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Xcel plans $210M wind farm in state  

Xcel Energy CEO Dick Kelly said Wednesday that the state’s largest energy utility would build a $210 million, 100-megawatt wind farm in Minnesota as part of its commitment to developing renewable sources of energy.

Xcel already generates 1,300 megawatts of wind power, but this facility, expected to open by 2009, would be the first that the company has owned in Minnesota.

In a meeting with Pioneer Press editors and reporters, Kelly said that while Xcel is committed to aggressively reducing greenhouse gases from its coal-fired plants that contribute to global warming, he is wary of legislative mandates that push power producers toward one type of fuel or technology.

As Congress and the state Legislature consider ways to promote clean, renewable energy, Kelly said, “I think something’s going to happen; I think the stars are aligned.”

“We just have to get the rules right,” he said.

Xcel officials cite a bill being drafted by Republican Minnesota Sen. Norm Coleman as the kind of national policy they would like to see.

The bill would set targets for using non-greenhouse-gas-emitting sources and then let the utilities figure out how to get there.

Coleman’s office said the senator’s proposal would require energy utilities to produce 10 percent of their electricity from clean energy by 2015 and 20 percent by 2025. The result would be to nearly double the nation’s projected renewable-energy generation, with a minimal increase to electricity prices, according to an analysis by the federal Energy Information Administration.

The EIA will report later this week that carbon dioxide emissions from the electricity sector would decline by 14.7 percent from projected increases by 2030, Coleman’s office said.

That proposal would slow but not stop the growth of emissions, while at the same time giving power companies an incentive to try cleaner strategies, such as adding wind and hydro power, solar and thermal energy and conservation as ways to reduce their overall reliance on coal, according to Xcel.

For instance, Xcel might be able to reduce its reliance on coal-fired plants from 50 percent of its electricity-generating capacity today to only 20 percent to 30 percent in 25 years, Kelly said.

And the percentage of electricity Xcel generates from renewable sources like wind could triple in the same amount of time, he said, from 10 percent now all the way up to 30 percent.

Renewables won’t meet all of Xcel’s projected needs for power, however. Xcel has said it plans to expand the output of its nuclear power plants and install new technology to cut carbon emissions at its Becker, Minn., Sherco coal-fired plant that it is expanding.

Alternative plans that call for taxes on carbon emissions or systems that let utilities trade carbon credits under a maximum or “cap” would drive utilities to build natural gas power plants to replace their coal-burners, Kelly and Xcel officials said.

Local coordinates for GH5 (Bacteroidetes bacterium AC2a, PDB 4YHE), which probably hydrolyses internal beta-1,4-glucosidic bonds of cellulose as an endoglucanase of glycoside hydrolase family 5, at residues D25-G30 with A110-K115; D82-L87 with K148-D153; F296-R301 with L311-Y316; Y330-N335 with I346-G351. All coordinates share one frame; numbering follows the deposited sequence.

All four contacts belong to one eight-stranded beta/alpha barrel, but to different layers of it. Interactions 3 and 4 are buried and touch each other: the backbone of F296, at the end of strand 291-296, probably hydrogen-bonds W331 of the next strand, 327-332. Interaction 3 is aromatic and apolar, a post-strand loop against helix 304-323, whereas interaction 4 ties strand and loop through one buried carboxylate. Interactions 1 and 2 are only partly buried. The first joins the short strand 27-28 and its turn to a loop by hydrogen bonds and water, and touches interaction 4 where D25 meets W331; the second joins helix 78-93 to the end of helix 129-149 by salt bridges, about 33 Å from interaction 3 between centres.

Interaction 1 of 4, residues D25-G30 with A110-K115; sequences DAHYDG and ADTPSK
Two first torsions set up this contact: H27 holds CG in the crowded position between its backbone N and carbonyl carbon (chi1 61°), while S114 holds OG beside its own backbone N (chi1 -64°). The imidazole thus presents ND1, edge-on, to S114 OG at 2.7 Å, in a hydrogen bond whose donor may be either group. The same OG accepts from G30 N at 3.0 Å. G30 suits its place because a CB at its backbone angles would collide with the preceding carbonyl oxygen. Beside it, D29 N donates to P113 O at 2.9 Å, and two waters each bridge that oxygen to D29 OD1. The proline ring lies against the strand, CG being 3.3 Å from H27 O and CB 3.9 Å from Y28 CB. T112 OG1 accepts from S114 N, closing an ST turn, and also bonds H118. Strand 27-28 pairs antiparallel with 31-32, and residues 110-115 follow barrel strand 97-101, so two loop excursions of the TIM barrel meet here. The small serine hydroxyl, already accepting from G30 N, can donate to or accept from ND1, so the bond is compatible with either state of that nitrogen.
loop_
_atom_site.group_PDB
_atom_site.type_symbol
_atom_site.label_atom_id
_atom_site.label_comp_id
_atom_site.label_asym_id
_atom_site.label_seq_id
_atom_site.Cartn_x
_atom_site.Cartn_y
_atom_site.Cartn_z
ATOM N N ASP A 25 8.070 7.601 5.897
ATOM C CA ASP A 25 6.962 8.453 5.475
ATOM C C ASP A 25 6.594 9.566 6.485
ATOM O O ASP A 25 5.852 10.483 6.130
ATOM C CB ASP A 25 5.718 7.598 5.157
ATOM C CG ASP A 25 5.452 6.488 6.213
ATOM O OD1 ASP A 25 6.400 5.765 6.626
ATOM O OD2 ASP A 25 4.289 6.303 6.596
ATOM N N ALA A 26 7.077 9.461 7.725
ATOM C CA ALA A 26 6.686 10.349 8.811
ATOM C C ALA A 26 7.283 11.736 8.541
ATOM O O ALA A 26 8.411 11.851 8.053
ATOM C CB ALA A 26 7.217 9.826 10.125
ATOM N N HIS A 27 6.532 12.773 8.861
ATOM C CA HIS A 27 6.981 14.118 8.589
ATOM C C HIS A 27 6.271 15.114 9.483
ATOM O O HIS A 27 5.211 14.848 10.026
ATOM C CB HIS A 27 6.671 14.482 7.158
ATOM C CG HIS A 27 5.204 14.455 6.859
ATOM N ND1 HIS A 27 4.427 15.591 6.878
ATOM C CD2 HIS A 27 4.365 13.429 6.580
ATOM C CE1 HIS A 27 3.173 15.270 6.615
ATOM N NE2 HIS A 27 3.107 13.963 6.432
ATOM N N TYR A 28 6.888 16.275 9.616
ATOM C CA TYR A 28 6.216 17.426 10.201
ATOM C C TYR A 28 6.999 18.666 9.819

That would drive up the prices not just of electricity but also natural gas for home heating, Kelly warned.

However, one local environmental group that was briefed on Xcel’s ideas a few months ago said the plan would not do enough to stop global warming.

The plan only reduces the growth of carbon dioxide emissions over the next 10 years, but does not reduce emissions in absolute terms, said J. Drake Hamilton, science policy director at Fresh Energy, a St. Paul alternative energy advocacy group. Significant cuts in carbon dioxide emissions are necessary over the next decade to reverse global warming by 2050, she said.

She disagreed that a “cap-and-trade” system would lead to reliance on natural gas.

She said Xcel’s own analysis shows that wind energy would be cheaper than natural gas.

Earlier Wednesday, Minneapolis-based Xcel reported its profits dropped 13 percent for the fourth quarter of 2006, from $112 million the previous year to $98 million, partly because a mild December led to less usage of natural gas and because the company had less energy to sell on the spot market.

The 2005 profit also looked better because of a one-time $13 million tax benefit related to its former subsidiary NRG Energy, Xcel said.

For all of 2006, Xcel recorded a profit of $572 million, or $1.36 a share, up almost 12 percent from $513 million, or $1.23 a share. Yearly revenue rose 2 percent from $9.6 billion in 2005 to $9.8 billion last year.

BY Leslie Brooks Suzukamo
Pioneer Press


This article is the work of the source indicated. Any opinions expressed in it are not necessarily those of National Wind Watch.

The copyright of this article resides with the author or publisher indicated. As part of its noncommercial effort to present the environmental, social, scientific, and economic issues of large-scale wind power development to a global audience seeking such information, National Wind Watch endeavors to observe “fair use” as provided for in section 107 of U.S. Copyright Law and similar “fair dealing” provisions of the copyright laws of other nations. Send requests to excerpt, general inquiries, and comments via e-mail.

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